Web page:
Basically, Bing will include two new features now: "Liked Results" -- which shows what your friends like when you launch an online search while in Facebook -- and "Facebook Profile Search."
The "Facebook Profile Search" feature narrows down the search by listing people who share mutual Facebook friends with the searcher at the top of the results, wrote Bing executives Paul Yiu and Todd Schwartz.
Search Engines Who Need People
"I feel like there's a quote in here somewhere -- who're you going to believe? The Internet or your lying friends?" Carl Howe, director of anywhere consumer research at the Yankee Group, told TechNewsWorld.
"Some consumers want facts, while others want opinions and still others want both," Howe added. "The problem is that different sources of information are better for different goals. Friends are great for opinions, but they may not be such great sources for hard facts," he said.
However, the Bing-Facebook team-up may lead to problems for the two.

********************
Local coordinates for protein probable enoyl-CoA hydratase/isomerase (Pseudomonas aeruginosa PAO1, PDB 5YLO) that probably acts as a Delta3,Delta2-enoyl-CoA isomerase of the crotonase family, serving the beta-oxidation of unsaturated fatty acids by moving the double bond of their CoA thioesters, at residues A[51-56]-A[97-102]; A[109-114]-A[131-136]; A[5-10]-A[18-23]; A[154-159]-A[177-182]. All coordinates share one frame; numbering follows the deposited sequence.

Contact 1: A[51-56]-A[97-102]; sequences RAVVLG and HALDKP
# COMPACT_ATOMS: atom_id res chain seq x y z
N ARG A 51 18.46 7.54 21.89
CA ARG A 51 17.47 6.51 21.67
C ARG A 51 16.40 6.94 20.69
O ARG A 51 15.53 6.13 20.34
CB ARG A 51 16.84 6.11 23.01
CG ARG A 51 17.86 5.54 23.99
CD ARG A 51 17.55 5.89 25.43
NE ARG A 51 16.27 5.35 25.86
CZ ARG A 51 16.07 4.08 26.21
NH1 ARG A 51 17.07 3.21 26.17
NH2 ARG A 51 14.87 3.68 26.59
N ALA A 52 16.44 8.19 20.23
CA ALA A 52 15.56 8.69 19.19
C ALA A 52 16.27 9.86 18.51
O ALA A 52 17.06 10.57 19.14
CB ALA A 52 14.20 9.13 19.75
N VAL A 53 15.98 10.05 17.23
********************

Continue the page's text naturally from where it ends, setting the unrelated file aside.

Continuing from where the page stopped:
"This feels like Bing and Facebook are trying to tap into personal data in a way we haven't seen before, and I think there's some danger of a backlash," Howe warned. "After all, these results don't just return information about friends, but also friends' histories of what they like and dislike. Just because you may have been fond of Jell-O shots as a college student doesn't mean you want that information hanging around for your new friends at work to browse."
Every Step You Take
Perhaps in anticipation of a backlash from privacy advocates, both Facebook and Microsoft contend that they'll protect users' privacy.
All partners have to adhere to Facebook's guidelines and can only use subscribers' public information -- which they share with friends on the social networking site -- to serve up a personalized experience, Facebook said. This information cannot be transferred to advertisers or used for any other purposes.
Microsoft, too, will focus on user privacy. Bing's "Liked Results" will only include content designated as public and is the same information available to the searcher's Facebook friends, Microsoft's Yiu and Schwartz wrote.